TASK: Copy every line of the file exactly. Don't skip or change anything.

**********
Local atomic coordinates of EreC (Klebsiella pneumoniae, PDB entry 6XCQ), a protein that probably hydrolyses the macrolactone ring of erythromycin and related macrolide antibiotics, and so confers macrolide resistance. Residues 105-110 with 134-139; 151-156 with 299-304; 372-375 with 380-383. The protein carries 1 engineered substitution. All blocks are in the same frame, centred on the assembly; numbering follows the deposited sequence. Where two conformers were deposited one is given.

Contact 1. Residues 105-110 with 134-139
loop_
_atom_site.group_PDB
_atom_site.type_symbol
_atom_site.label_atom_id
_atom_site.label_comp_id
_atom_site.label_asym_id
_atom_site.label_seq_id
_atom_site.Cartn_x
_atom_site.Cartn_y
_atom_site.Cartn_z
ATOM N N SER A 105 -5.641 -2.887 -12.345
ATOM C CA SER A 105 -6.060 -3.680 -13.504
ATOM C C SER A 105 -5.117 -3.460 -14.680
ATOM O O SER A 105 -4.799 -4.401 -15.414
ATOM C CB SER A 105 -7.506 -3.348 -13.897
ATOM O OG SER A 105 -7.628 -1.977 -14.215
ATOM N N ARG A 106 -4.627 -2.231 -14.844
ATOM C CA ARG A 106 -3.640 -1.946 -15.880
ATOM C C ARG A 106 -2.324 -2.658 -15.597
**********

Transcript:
Local atomic coordinates of EreC (Klebsiella pneumoniae, PDB entry 6XCQ), a protein that probably hydrolyses the macrolactone ring of erythromycin and related macrolide antibiotics, and so confers macrolide resistance. Residues 105-110 with 134-139; 151-156 with 299-304; 372-375 with 380-383. The protein carries 1 engineered substitution. All blocks are in the same frame, centred on the assembly; numbering follows the deposited sequence. Where two conformers were deposited one is given.

Contact 1. Residues 105-110 with 134-139
loop_
_atom_site.group_PDB
_atom_site.type_symbol
_atom_site.label_atom_id
_atom_site.label_comp_id
_atom_site.label_asym_id
_atom_site.label_seq_id
_atom_site.Cartn_x
_atom_site.Cartn_y
_atom_site.Cartn_z
ATOM N N SER A 105 -5.641 -2.887 -12.345
ATOM C CA SER A 105 -6.060 -3.680 -13.504
ATOM C C SER A 105 -5.117 -3.460 -14.680
ATOM O O SER A 105 -4.799 -4.401 -15.414
ATOM C CB SER A 105 -7.506 -3.348 -13.897
ATOM O OG SER A 105 -7.628 -1.977 -14.215
ATOM N N ARG A 106 -4.627 -2.231 -14.844
ATOM C CA ARG A 106 -3.640 -1.946 -15.880
ATOM C C ARG A 106 -2.324 -2.658 -15.597